Lack of employee training occurs when workers do not receive on-the-job coaching to sharpen skills. Providing enough on-the-job training improves employees’ skills, allowing them to perform at a high level. Employee training is vital in achieving organizational objectives and vision. Despite its importance, many organizations do not offer employee training, and this post explores some of the contributing factors.
Conducting regular on-the-job training is a time-consuming and costly process. A company engages outsider players to train employees on diverse functions and topics. It is expensive to recruit experts or corporate trainers, especially for small and medium enterprises. Budget limitations do not allow small and struggling businesses to procure employee training services. Such practices are considered a luxury, and employees must learn by themselves while performing job duties. Organizations encourage individuals to discover and learn essential job lessons without an outsider’s help.
Lack of interest
The second factor contributing to inadequate employee training is lack of interest. Lack of interest both from the workers and employers is a significant hindrance to on-the-job training. Certain workers are reluctant or uninterested to attend training courses because they see no value in training programs. Such individuals skip training classes or leave sessions despite companies’ efforts to hire trainers or experts. Other employees believe they are a “hotshot” in their field and do not require any training. Lack of interest from the employers’ side means that a company does not plan on employee training even though workers may be interested.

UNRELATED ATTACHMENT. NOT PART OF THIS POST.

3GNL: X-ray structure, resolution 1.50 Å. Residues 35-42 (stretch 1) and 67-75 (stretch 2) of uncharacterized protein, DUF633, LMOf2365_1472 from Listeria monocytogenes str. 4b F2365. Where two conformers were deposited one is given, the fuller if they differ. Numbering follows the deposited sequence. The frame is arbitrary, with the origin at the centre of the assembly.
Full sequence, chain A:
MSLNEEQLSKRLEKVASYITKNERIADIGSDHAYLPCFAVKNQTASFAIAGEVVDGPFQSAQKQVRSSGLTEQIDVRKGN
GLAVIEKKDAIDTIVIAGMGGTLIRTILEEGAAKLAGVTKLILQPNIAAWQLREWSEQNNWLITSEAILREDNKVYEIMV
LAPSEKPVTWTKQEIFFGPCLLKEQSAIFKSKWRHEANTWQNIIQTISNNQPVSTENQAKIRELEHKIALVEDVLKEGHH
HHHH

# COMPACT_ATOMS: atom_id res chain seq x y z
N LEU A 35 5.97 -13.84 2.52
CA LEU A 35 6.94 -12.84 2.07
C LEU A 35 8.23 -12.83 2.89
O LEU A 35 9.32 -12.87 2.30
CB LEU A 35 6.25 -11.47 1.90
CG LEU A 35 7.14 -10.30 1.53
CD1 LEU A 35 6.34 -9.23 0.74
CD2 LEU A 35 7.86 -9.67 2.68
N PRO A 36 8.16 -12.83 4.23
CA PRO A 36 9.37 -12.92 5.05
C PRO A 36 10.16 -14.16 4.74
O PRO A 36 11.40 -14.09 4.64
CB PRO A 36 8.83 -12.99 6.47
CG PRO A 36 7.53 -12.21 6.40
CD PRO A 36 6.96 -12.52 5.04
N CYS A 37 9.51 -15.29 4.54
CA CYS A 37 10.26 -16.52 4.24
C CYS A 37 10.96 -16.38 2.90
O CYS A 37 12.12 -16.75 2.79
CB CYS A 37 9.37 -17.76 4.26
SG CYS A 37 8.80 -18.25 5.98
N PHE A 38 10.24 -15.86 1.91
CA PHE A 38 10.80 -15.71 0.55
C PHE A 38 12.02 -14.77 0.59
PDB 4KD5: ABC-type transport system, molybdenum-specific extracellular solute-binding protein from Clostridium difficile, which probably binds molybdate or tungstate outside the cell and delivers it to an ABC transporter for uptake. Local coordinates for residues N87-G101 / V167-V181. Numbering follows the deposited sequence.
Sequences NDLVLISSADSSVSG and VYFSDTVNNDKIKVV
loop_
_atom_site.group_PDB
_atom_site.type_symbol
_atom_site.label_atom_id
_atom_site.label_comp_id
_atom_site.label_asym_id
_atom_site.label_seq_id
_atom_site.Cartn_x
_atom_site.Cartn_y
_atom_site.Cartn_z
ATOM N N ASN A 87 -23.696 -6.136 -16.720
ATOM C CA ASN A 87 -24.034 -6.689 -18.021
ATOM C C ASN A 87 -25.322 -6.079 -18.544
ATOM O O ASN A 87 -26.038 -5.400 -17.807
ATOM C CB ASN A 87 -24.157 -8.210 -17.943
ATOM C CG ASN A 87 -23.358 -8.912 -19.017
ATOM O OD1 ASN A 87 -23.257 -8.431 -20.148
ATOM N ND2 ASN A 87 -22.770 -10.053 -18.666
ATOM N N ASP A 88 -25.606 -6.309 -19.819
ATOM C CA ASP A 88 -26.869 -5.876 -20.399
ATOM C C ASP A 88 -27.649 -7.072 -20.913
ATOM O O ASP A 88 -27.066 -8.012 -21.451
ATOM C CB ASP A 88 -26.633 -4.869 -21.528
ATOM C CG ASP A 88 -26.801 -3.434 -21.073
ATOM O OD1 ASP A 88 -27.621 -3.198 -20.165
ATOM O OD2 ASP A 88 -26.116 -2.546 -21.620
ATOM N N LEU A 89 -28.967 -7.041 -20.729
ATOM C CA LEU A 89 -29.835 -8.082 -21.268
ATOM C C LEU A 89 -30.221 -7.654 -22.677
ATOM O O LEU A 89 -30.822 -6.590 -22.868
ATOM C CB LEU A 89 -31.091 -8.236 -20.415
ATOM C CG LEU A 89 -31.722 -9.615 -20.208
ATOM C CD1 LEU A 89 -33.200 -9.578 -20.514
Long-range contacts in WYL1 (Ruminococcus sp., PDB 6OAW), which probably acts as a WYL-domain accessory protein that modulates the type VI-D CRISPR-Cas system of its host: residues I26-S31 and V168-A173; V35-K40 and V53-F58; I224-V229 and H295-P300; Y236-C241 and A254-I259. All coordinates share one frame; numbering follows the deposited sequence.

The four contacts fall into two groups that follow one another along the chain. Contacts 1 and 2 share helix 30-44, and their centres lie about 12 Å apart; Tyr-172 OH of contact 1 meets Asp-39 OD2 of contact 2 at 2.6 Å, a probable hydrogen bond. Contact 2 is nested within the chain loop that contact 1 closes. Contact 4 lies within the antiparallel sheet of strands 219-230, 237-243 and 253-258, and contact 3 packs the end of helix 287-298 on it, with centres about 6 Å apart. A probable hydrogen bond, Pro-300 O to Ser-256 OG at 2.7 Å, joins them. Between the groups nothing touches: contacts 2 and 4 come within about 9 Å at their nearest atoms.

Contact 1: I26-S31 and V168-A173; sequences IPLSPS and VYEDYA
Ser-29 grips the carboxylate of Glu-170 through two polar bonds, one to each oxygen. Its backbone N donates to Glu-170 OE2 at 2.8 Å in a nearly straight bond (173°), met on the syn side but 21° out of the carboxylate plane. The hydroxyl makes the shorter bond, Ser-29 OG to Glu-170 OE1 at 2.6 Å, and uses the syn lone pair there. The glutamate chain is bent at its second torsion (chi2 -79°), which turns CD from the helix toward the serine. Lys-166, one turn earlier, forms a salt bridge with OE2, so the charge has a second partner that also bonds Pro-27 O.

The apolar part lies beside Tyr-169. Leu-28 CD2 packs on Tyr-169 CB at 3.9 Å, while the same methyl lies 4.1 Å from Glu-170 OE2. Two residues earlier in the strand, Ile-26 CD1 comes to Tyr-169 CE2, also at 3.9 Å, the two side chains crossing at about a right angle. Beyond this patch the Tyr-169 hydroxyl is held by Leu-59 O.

Planning is crucial to employee training success. Proper planning allows a company to organize training for each employee without affecting productivity, performance, or other organizational processes. On the other hand, poor planning forces an organization to abandon training or partially train its staff to prevent interfering with performance and productivity. Lack of planning blocks the learning and development (L&D) team from organizing formal training programs. It creates a poor timing problem.
Overreliance on technology
Mobile app development allows employees to receive a range of work-related services and information. Companies exploit mobile app technology to deliver information vital in facilitating on-the-job training. Despite technological advancement, smartphone applications are not robust training tools and cannot offer the same results as corporate training programs. Furthermore, companies are susceptible to employing an application that does not match their specific needs. Organizations believe they are training employees through mobile apps, but in reality, workers are not receiving the necessary skills. Smartphone applications are a supplement to corporate training but not a substitute.
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